Studio of Edwin & Marcia Ward

Tuesday, January 26, 2016


Cover Photo: Marcia Ward


As always, for Marcia

When I was a child attending Saint Bernard’s Catholic Elementary School, I was teacher’s pet eight years in a row. I’m sure it had something to do with my desire to please my mother and therefore every woman with whom I came in contact (like the nuns and female lay teachers) as well as my intellect, politeness, curly hair, and long lash-laden bright blue-green eyes. And every nun would tell me at some point in the year that I ought to become a priest. Similarly when I went to Saint Joseph’s Preparatory High School, a Jesuit school, my Latin teacher said the same thing. Well as much as I would have liked to please my devout Catholic mother who would have loved having a priest as a son, I told all those with clerical designs on my future: “Hell no! I’m going to marry and have kids,” – a politically correct way of informing them that I was not about to be celibate. Still, I must admit that I had great love of ritual, both secular and religious: taking the field for a football game and the coin toss (as captain I always choose heads) and Sunday Mass, to name an example of each. And as you’ll see, sometimes, if fate is kind, one can have it both ways.

In 1979 when I married Marcia Zimmer in my Pearl Street back yard, my publisher, Larry Lake of BOWERY PRESS served as our officiant. It was a most unique ceremony in that Marcia and I both wrote love letters to each other that we shared aloud, I wore no shirt, poems were read and burned in a silver bowl, and the beard that Larry sported was the antithesis of the clean cut looks of my Lutheran in-laws from Wyoming. Photos from that day capture the utter dismay of my father-in-law, an extremely conservative Republican Wyoming State Senator. In fact, I’m not sure he ever got over me, an East Coast city boy who he considered to be “anti-establishment.” After all, I did have friends of diverse races and sexual orientation, I came from a union family, I was a writer making ends meet as a waiter, and my long curly locks were always a little too unkempt, too much, for the wind that is Wyoming.

One result of my wedding ceremony was that a few years later while living in Austin Texas, I mentioned in a phone call to Larry that I, too, had a desire to write and conduct rituals as a witch friend and her fiancé wanted me to assist with their wedding ceremony. And then a few months later in the mail, I received the second most cherished document of my life, my ordination papers, - the first being my marriage license signed by Marcia, me, Lenny Cernila, Barbara Timmons and Larry Lake who listed his title as Poet Priest. Apparently upon Larry’s recommendation and nomination, I had been ordained as a Minister in the Temple of Man by the founder of the Temple of Man, Robert Alexander, who went by the name of Baza. Literally, my Ordination means worlds more than getting paychecks, being published, graduating from Drexel University or receiving awards for community service or poetry.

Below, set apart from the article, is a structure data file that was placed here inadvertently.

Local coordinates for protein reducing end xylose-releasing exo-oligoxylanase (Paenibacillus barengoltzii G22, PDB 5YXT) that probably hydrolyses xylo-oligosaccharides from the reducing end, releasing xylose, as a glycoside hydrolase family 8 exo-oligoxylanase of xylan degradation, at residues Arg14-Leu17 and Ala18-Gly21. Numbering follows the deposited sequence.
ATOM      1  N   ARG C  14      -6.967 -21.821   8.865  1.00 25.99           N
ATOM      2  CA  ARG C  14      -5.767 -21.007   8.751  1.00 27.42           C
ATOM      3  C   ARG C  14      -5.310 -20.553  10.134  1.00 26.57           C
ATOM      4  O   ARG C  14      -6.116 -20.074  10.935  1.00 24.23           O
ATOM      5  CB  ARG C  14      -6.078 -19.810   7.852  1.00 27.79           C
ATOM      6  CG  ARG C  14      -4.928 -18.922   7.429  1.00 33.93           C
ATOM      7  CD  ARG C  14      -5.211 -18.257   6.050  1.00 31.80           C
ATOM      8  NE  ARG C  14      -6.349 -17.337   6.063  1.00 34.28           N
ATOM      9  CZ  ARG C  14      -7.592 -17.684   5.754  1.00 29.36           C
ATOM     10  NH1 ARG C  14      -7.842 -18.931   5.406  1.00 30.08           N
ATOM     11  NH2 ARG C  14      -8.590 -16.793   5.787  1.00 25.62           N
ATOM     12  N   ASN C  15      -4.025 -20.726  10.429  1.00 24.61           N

Today, because I write and conduct some sixty or so marriage ceremonies a year, I am often queried about the nature of my ministry as my ceremonies are like no other: did you get ordained on line? Are you a “Universal Life” minister? Where did you study? How did you become a minister?

Well, the Temple of Man, to put it plainly is probably the hippest religious organization in the world. This is its story as I know it.

In 1960 a rather gifted and notorious poet by the name of Stuart Z. Perkoff was recorded during the FBI’s first successful use of a reel-to-reel tape recorder selling marijuana to a friend. A suction cup microphone with a wire leading to a tape recorder had been affixed to the window of his pad. Because Stuart was becoming an (albeit reluctant) anti-establishment icon in America, he was just too revolutionary, too dangerous as a role model, for the likes of J Edgar Hoover. Perkoff was the protagonist hero - perhaps anti-hero – of Larry Lipton’s 1959 novel, The Holy Barbarians – one of the first novels about beatniks, the publication of which incited tour bus loads of lookie-lous hoping to encounter beatniks to park in front of Café West, the coffeehouse that Stuart had founded. Café West was the LA gathering spot for those seeking a life outside the material world of 50s’ America. To avoid the throngs of tourists hoping to spy on the underground, Stuart and his friend Tony Scibella used to hide on the rooftops of nearby buildings whenever the masses invaded what had once been the quiet destitute seaside village of Venice, a place they had hoped would serve as a low-rent Mecca of sorts for those seeking a lifestyle outside the norm, a higher consciousness based on art and love. Stuart had appeared as himself, a beatnik poet, on Groucho Marx’s You Bet Your Life, accompanied by a beautiful and extremely tall Las Vegas showgirl (with close to a foot of teased hair atop her head she seemed twice as tall as Stuart with his shaved head). Throughout the broadcast, Stuart’s quick wit charmed Groucho and everyone in America watching the nationally syndicated TV show. When Groucho first began interviewing Stuart, Groucho referenced his notes: “Mr. Perkoff, it says here that you are a writer,” to which Stuart replied, “Oh yes, Groucho, I write home for money every week!” And the quick repartee and quick-witted banter continued for the duration of the show. Groucho was so charmed by Stuart that he became a silent patron of sorts, encouraging and supporting the establishment of The Gas House in Venice, a rent-free artist community where those who resided had only to keep making art to maintain their residency. But, as I mentioned earlier, the unwanted fame that came Stuart’s way brought the FBI spotlight and tape recorder to bear on Stuart and his friends and he wound up being incarcerated for years in the Penitentiary at Terminal Island where some other notorious criminals like Al Capone and Timothy Leary once resided, a bitter example of a most unsuitable punishment for a non-violent offense, an act now perfectly legal.